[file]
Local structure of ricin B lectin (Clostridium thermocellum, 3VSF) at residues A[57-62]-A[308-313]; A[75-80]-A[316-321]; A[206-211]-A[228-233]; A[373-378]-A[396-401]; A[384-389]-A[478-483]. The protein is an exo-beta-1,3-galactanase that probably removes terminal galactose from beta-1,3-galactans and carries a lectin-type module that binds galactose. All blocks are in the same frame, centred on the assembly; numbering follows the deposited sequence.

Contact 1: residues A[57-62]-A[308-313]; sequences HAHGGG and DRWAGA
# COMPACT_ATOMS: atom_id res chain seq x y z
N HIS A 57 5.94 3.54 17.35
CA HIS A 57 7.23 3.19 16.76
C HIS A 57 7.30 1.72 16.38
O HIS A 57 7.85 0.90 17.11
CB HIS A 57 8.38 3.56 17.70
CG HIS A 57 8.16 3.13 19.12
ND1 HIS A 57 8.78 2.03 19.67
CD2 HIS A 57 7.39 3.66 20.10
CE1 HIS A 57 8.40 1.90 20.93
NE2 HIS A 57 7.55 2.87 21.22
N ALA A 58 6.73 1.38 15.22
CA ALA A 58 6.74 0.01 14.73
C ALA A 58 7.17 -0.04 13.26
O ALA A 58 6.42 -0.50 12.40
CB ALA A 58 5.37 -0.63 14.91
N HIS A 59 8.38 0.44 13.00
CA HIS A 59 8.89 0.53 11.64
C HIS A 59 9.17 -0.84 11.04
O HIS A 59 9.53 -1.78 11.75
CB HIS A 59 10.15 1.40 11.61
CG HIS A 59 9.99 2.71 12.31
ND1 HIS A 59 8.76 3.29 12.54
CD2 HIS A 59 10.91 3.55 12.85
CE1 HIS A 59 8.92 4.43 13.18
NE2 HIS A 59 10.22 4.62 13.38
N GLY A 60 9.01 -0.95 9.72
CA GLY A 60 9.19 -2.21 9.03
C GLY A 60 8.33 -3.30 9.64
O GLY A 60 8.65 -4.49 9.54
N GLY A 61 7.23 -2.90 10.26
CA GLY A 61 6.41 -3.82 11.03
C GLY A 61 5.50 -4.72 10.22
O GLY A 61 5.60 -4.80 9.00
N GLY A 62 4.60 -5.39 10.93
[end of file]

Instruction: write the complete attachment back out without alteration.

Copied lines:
Local structure of ricin B lectin (Clostridium thermocellum, 3VSF) at residues A[57-62]-A[308-313]; A[75-80]-A[316-321]; A[206-211]-A[228-233]; A[373-378]-A[396-401]; A[384-389]-A[478-483]. The protein is an exo-beta-1,3-galactanase that probably removes terminal galactose from beta-1,3-galactans and carries a lectin-type module that binds galactose. All blocks are in the same frame, centred on the assembly; numbering follows the deposited sequence.

Contact 1: residues A[57-62]-A[308-313]; sequences HAHGGG and DRWAGA
# COMPACT_ATOMS: atom_id res chain seq x y z
N HIS A 57 5.94 3.54 17.35
CA HIS A 57 7.23 3.19 16.76
C HIS A 57 7.30 1.72 16.38
O HIS A 57 7.85 0.90 17.11
CB HIS A 57 8.38 3.56 17.70
CG HIS A 57 8.16 3.13 19.12
ND1 HIS A 57 8.78 2.03 19.67
CD2 HIS A 57 7.39 3.66 20.10
CE1 HIS A 57 8.40 1.90 20.93
NE2 HIS A 57 7.55 2.87 21.22
N ALA A 58 6.73 1.38 15.22
CA ALA A 58 6.74 0.01 14.73
C ALA A 58 7.17 -0.04 13.26
O ALA A 58 6.42 -0.50 12.40
CB ALA A 58 5.37 -0.63 14.91
N HIS A 59 8.38 0.44 13.00
CA HIS A 59 8.89 0.53 11.64
C HIS A 59 9.17 -0.84 11.04
O HIS A 59 9.53 -1.78 11.75
CB HIS A 59 10.15 1.40 11.61
CG HIS A 59 9.99 2.71 12.31
ND1 HIS A 59 8.76 3.29 12.54
CD2 HIS A 59 10.91 3.55 12.85
CE1 HIS A 59 8.92 4.43 13.18
NE2 HIS A 59 10.22 4.62 13.38
N GLY A 60 9.01 -0.95 9.72
CA GLY A 60 9.19 -2.21 9.03
C GLY A 60 8.33 -3.30 9.64
O GLY A 60 8.65 -4.49 9.54
N GLY A 61 7.23 -2.90 10.26
CA GLY A 61 6.41 -3.82 11.03
C GLY A 61 5.50 -4.72 10.22
O GLY A 61 5.60 -4.80 9.00
N GLY A 62 4.60 -5.39 10.93